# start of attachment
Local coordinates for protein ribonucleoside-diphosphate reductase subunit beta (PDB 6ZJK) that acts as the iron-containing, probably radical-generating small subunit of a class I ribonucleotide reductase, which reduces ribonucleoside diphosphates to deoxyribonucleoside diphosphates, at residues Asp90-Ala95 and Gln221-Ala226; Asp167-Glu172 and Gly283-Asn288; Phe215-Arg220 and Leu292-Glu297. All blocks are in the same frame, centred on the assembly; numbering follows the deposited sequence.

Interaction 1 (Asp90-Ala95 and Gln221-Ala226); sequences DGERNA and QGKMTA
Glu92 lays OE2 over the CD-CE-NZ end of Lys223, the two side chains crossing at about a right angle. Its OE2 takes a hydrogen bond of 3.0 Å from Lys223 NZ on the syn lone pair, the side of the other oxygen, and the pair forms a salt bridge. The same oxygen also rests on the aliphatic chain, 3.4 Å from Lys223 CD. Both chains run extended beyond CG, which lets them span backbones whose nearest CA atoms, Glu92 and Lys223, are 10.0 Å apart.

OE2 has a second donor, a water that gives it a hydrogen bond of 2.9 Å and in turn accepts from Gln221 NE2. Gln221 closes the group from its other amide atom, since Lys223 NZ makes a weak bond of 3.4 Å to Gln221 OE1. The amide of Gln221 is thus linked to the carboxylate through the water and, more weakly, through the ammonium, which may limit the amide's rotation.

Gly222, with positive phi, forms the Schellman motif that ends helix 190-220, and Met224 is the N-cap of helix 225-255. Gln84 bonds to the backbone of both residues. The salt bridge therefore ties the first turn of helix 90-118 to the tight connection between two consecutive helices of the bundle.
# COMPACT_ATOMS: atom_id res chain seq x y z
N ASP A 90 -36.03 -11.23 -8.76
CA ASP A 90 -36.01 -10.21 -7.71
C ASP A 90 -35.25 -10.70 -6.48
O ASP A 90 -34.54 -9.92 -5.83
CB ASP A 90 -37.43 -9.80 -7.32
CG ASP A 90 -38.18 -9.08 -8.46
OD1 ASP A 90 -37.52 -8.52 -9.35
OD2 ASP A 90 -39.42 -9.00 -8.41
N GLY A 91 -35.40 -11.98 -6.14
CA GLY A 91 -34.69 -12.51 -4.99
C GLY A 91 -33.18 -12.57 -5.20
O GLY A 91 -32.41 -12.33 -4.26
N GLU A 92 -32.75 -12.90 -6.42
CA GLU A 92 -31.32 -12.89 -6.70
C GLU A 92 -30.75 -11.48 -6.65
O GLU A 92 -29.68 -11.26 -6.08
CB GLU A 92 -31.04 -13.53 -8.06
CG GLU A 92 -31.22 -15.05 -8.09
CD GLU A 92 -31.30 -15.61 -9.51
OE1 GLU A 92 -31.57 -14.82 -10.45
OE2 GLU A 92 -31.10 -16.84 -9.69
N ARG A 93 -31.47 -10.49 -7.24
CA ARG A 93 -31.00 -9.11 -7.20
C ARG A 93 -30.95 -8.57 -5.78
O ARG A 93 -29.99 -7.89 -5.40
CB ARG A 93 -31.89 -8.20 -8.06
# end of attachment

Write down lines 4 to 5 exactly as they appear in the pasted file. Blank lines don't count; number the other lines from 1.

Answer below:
OE2 has a second donor, a water that gives it a hydrogen bond of 2.9 Å and in turn accepts from Gln221 NE2. Gln221 closes the group from its other amide atom, since Lys223 NZ makes a weak bond of 3.4 Å to Gln221 OE1. The amide of Gln221 is thus linked to the carboxylate through the water and, more weakly, through the ammonium, which may limit the amide's rotation.

Gly222, with positive phi, forms the Schellman motif that ends helix 190-220, and Met224 is the N-cap of helix 225-255. Gln84 bonds to the backbone of both residues. The salt bridge therefore ties the first turn of helix 90-118 to the tight connection between two consecutive helices of the bundle.